Testosterone & young females: What is known about lifelong effects?

by Kerry Smith, MD

Kerry Smith [a pseudonym], MD, is a board-certified internist in the US who has been practicing since 2004. She is the mother of several children, including a 12-year-old daughter who suddenly developed the notion that she is transgender after being exposed to the idea in her 6th grade classroom. It was this development that led Dr. Smith to research the protocol for medical transition of children. She believes that most physicians are blissfully unaware, as she recently was, of the current standards which aggressively promote unstudied and off-label irreversible medical interventions in children too young to drink, smoke, vote, drive, consent to sex, or even watch an R-rated movie.

Dr. Smith is available to interact in the comments section of her article.


What are the risks of giving testosterone to a female for a lifetime?

As the mother of a girl trying on a trans identity, and as a practicing physician, I need an answer to this question.

I’m not the only one. Every day more of us join this club, as the rate of girls questioning their “gender identity” continues to skyrocket, outstripping boys at a previously unimaginable pace. Surely, those who advocate for the medical interventions known as “transitioning” must have a risk-benefit analysis available for parents and patients, before committing young people to a lifetime of pharmaceutical (and potentially surgical) treatment for a poorly defined psychiatric condition?

As a physician who has sworn to do no harm, that’s what I would have assumed.

As it turns out, the WPATH-inspired standard of care, adopted by the US Endocrine Society, has pushed boldly ahead where no medical society has gone before, promoting radical, irreversible body modifications for adolescents using powerful, off-label hormone regimens in the absence of any longterm data about safety.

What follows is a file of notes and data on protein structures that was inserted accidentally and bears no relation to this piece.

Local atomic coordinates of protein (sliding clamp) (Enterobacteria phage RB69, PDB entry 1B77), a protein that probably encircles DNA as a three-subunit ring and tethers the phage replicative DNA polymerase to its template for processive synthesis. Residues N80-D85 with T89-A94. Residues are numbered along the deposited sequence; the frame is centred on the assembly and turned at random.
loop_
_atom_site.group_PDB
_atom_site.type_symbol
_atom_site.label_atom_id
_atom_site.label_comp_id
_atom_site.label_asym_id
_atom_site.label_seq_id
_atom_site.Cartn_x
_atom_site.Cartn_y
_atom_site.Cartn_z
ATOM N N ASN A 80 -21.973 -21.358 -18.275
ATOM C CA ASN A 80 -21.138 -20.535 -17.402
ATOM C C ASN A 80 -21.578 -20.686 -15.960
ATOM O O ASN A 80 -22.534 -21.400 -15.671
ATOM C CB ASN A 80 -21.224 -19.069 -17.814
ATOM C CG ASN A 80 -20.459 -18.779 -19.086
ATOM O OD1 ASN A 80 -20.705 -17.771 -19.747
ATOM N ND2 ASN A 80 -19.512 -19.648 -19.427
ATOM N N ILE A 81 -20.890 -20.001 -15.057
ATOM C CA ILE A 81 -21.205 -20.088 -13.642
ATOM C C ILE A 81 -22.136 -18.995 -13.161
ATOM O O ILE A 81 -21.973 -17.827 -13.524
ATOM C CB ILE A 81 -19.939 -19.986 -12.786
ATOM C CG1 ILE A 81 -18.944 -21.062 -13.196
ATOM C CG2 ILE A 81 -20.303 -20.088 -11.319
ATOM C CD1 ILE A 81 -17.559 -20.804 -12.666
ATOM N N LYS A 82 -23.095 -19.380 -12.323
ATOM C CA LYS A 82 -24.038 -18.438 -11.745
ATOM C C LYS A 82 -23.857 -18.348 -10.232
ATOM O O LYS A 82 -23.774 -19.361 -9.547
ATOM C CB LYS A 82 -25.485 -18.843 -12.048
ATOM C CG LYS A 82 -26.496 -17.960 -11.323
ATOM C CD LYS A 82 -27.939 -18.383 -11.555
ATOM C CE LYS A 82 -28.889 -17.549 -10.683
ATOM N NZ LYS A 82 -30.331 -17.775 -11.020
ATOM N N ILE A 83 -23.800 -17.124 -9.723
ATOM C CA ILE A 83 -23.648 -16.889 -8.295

They are perfectly open about this choice, stating in the standards:

These recommendations place a high value on avoiding the increasing likelihood of an unsatisfactory physical change when secondary sexual characteristics have become manifest and irreversible, as well as a high value on offering the adolescent the experience of the desired gender. These recommendations place a lower value on avoiding potential harm from early hormone therapy.

I suppose it is considered “transphobic” of parents to persist in the nit-picky demand for actual data about what that “potential harm” might consist of, but so be it. Teenagers have always resisted parental concerns about their risky activities. Last time I checked, that didn’t keep us from trying to stop them from using dangerous drugs. Why should testosterone (a schedule III drug in the same category as Suboxone and ketamine) get a free pass?

Sex hormones have a long and checkered history in the US, having been widely celebrated as the fountain of youth before falling from grace after studies belatedly showed multiple adverse health outcomes. This was most striking when the evidence from huge studies WHI, HERS and HERS II demonstrated that, contrary to what earlier observational studies seemed to show, hormone replacement therapy for postmenopausal women actually increased rather than decreased the risk of heart attack, stroke and cancer.

Testosterone had its day in the sun as well, being prescribed not just for the medical condition of hypogonadism, but gleefully promoted as a panacea for the vitality and wellbeing of aging men, for the supposed diagnosis of “low T.” Recently the serious risks of this approach have been described, including increased heart attack and stroke; the FDA eventually placed a warning on testosterone products, and lawsuits are underway; however the shameless promotion to men continues unabated.